Tainan mayor urges cross-strait tolerance
The China Post news staff
June 8, 2014, 12:01 am TWN
TAIPEI, Taiwan -- Cross-strait exchanges must be accompanied by tolerance of different voices in order to dispel misunderstanding, said a mayor from Taiwan's pro-independence opposition party yesterday during his ground-breaking visit to China.
Tainan Mayor William Lai said the expanding cross-strait exchanges in recent years have resulted in more suspicions and concerns among the Taiwan public, rather than better understanding between the two sides, because there has been only “one voice.”
Lai, a prominent figure from the Democratic Progressive Party (DPP), said cross-strait exchanges need “multiple voices.”
“If the DPP doesn't come here, it won't understand the situations here. Neither will you understand what the DPP thinks,” Lai said at a forum held at Fudan University in Shanghai to discuss a wide range of issues with its teachers and students.
The DPP believes that it should be “actively” and “confidently” involved in cross-strait exchanges, said Lai.
Lai was apparently referring to the ruling Kuomintang's dominant role in cross-strait relations. But President Ma Ying-jeou's China-friendly policies have failed to win much support from the people.
Lai said the DPP has the obligation to provide different voices to facilitate the making of cross-strait policies.
Lai's trip across the strait came as a surprise, as there had been no sign of him having such a plan until he announced it Thursday on the eve of his departure.
He said Taiwan and China should cooperate rather than confront, each other, and there must be mutual respect.
Fudan President Yang Yuliang, who was the moderator of the forum, agreed that more cross-strait exchanges will be needed to promote mutual understanding.
Jiang Yihua, a Taiwan expert at Fudan, noted that in the 1990s many China officials in charge of Taiwan policy had never been to Taiwan. He added that many Taiwan officials now in charge of cross-strait affairs have never been to China.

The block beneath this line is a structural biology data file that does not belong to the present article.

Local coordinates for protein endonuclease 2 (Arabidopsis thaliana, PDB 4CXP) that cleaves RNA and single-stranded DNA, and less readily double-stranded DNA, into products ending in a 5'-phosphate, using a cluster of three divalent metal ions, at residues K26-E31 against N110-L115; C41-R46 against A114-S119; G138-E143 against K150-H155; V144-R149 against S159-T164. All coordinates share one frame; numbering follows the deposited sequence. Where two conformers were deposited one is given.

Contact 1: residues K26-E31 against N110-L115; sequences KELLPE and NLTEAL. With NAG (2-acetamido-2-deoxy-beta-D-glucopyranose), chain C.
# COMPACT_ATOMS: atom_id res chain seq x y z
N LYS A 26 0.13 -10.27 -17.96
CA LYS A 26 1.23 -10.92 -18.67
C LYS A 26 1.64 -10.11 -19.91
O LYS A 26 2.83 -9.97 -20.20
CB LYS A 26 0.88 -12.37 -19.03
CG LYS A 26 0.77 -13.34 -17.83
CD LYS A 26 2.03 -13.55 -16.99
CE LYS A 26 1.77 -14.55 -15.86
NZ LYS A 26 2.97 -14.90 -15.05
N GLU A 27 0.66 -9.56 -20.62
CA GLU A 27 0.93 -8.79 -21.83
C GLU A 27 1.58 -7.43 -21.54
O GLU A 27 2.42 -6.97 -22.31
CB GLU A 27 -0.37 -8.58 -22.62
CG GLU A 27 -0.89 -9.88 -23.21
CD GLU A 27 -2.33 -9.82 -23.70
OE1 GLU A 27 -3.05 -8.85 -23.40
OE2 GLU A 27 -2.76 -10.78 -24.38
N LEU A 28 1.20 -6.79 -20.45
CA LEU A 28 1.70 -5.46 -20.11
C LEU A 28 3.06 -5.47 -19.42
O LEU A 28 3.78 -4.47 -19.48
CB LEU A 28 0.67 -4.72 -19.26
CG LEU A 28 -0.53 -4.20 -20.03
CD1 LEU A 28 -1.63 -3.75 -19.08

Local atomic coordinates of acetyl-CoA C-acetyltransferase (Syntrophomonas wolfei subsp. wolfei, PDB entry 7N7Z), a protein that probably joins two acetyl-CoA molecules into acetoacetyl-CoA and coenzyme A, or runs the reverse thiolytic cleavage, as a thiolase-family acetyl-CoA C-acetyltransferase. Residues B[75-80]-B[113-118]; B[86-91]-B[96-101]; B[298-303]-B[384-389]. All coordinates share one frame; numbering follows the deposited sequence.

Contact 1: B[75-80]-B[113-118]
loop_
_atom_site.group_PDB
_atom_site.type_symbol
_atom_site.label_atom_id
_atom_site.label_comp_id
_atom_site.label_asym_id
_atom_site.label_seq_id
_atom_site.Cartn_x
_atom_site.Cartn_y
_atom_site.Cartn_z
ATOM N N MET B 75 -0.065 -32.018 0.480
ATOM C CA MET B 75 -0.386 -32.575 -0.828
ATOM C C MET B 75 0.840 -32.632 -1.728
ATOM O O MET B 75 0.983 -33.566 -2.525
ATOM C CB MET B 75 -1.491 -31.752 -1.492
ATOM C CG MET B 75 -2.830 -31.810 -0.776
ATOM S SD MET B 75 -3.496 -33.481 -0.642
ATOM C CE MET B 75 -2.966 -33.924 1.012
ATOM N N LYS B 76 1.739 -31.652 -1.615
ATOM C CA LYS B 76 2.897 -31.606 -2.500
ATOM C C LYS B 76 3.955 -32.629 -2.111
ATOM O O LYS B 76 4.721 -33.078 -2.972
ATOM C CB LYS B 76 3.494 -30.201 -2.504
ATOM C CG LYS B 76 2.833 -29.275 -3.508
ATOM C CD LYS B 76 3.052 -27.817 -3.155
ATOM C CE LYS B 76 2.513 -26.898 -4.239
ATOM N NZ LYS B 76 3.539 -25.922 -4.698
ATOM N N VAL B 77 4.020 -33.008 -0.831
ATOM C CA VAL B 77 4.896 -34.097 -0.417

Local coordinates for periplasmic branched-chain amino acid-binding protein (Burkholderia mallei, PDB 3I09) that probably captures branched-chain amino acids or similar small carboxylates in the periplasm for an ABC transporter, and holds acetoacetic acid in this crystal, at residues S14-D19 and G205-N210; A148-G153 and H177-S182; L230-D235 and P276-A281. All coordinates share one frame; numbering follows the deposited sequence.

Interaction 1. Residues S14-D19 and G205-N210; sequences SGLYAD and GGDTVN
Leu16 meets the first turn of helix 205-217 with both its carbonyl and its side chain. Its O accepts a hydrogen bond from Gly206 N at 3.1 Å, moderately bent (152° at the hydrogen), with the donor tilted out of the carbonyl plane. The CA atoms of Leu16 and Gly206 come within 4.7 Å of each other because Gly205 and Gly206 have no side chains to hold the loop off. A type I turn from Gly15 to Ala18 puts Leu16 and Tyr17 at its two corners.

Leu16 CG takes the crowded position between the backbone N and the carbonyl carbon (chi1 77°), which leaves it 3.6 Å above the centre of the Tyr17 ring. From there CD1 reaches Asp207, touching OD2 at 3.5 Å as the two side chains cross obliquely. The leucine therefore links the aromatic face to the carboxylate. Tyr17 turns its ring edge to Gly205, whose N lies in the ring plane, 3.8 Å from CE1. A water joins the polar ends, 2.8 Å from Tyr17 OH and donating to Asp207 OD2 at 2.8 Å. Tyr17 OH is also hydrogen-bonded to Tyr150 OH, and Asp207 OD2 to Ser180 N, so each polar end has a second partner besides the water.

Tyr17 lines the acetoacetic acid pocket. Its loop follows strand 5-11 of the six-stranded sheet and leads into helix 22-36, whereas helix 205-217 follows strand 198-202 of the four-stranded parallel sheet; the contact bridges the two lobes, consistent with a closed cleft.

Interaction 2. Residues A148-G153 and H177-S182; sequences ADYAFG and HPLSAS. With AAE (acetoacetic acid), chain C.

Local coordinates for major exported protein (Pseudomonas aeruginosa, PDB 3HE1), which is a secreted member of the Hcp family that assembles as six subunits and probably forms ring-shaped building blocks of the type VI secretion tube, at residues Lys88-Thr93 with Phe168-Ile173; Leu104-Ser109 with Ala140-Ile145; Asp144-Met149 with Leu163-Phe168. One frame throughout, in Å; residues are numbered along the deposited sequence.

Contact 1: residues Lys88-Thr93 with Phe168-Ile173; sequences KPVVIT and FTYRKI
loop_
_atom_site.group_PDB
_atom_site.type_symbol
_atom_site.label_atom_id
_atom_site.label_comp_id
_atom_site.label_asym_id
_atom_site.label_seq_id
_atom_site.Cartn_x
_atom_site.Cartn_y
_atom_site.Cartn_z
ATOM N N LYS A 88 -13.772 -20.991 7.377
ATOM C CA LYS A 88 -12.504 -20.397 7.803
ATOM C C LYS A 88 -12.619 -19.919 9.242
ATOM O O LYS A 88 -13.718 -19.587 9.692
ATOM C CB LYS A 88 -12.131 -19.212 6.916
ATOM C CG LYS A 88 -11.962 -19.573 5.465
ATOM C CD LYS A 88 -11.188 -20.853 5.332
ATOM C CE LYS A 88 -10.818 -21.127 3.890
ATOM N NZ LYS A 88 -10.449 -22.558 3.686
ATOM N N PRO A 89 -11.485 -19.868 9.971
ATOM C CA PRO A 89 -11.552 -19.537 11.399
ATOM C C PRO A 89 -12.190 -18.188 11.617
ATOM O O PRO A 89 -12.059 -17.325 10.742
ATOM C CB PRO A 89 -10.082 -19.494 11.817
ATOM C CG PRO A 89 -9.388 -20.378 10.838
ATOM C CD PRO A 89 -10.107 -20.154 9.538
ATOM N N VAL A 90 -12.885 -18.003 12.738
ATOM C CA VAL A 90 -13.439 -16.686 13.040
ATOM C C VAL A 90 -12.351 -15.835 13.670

During the forum Jiang was also critical of the DPP's pro-independence stance.
Jiang disclosed that former President Chen Shui-bian had a representative carry a message to China during his first presidential campaign. The message was that he was willing to play a key role in breaking the cross-strait impasse at the time, according to Jiang.
But Jiang also cited Chen as admitting that the pro-independence clause in the DPP Charter would be a major obstacle.
Jiang told Lai that the DPP must “face” the pro-independence issue although he stopped short of asking outright that the party delete the pro-independence clause from its charter.
Lai responded by noting that the DPP already adopted a resolution in 1999 saying that any move concerning the future of Taiwan must be decided by all of its people.
“The DPP embraces the Taiwan independence cause, but it respects the decision by the people,” Lai said, stressing that this major consensus among the people enabled Chen's victory in the 2000 presidential race.
He argued that “freezing” the DPP independence clause would not solve the Taiwan independence issue.
“Did Taiwan see the rise of the DPP first, and then the independence advocacy later? Or did Taiwan see the rise of the independence advocacy first, and then the DPP later?” Lai asked.
The core issue must be understood before the pro-independence clause can be dealt with, he added.
He said Taiwan and China must now tolerate differences and let each other hear different voices